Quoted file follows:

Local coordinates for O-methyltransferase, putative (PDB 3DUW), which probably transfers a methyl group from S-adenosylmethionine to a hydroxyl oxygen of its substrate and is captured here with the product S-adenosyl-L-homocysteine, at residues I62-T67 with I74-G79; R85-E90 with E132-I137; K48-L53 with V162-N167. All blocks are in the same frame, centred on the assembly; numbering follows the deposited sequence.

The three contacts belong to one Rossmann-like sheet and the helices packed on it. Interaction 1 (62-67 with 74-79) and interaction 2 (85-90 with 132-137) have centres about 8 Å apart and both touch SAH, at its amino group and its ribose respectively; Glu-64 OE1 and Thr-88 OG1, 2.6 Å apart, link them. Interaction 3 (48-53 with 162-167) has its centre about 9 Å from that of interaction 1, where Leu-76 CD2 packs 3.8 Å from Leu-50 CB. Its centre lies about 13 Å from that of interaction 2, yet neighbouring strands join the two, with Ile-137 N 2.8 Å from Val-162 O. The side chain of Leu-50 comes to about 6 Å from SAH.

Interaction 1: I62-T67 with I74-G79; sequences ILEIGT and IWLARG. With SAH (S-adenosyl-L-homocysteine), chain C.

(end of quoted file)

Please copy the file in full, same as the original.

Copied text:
Local coordinates for O-methyltransferase, putative (PDB 3DUW), which probably transfers a methyl group from S-adenosylmethionine to a hydroxyl oxygen of its substrate and is captured here with the product S-adenosyl-L-homocysteine, at residues I62-T67 with I74-G79; R85-E90 with E132-I137; K48-L53 with V162-N167. All blocks are in the same frame, centred on the assembly; numbering follows the deposited sequence.

The three contacts belong to one Rossmann-like sheet and the helices packed on it. Interaction 1 (62-67 with 74-79) and interaction 2 (85-90 with 132-137) have centres about 8 Å apart and both touch SAH, at its amino group and its ribose respectively; Glu-64 OE1 and Thr-88 OG1, 2.6 Å apart, link them. Interaction 3 (48-53 with 162-167) has its centre about 9 Å from that of interaction 1, where Leu-76 CD2 packs 3.8 Å from Leu-50 CB. Its centre lies about 13 Å from that of interaction 2, yet neighbouring strands join the two, with Ile-137 N 2.8 Å from Val-162 O. The side chain of Leu-50 comes to about 6 Å from SAH.

Interaction 1: I62-T67 with I74-G79; sequences ILEIGT and IWLARG. With SAH (S-adenosyl-L-homocysteine), chain C.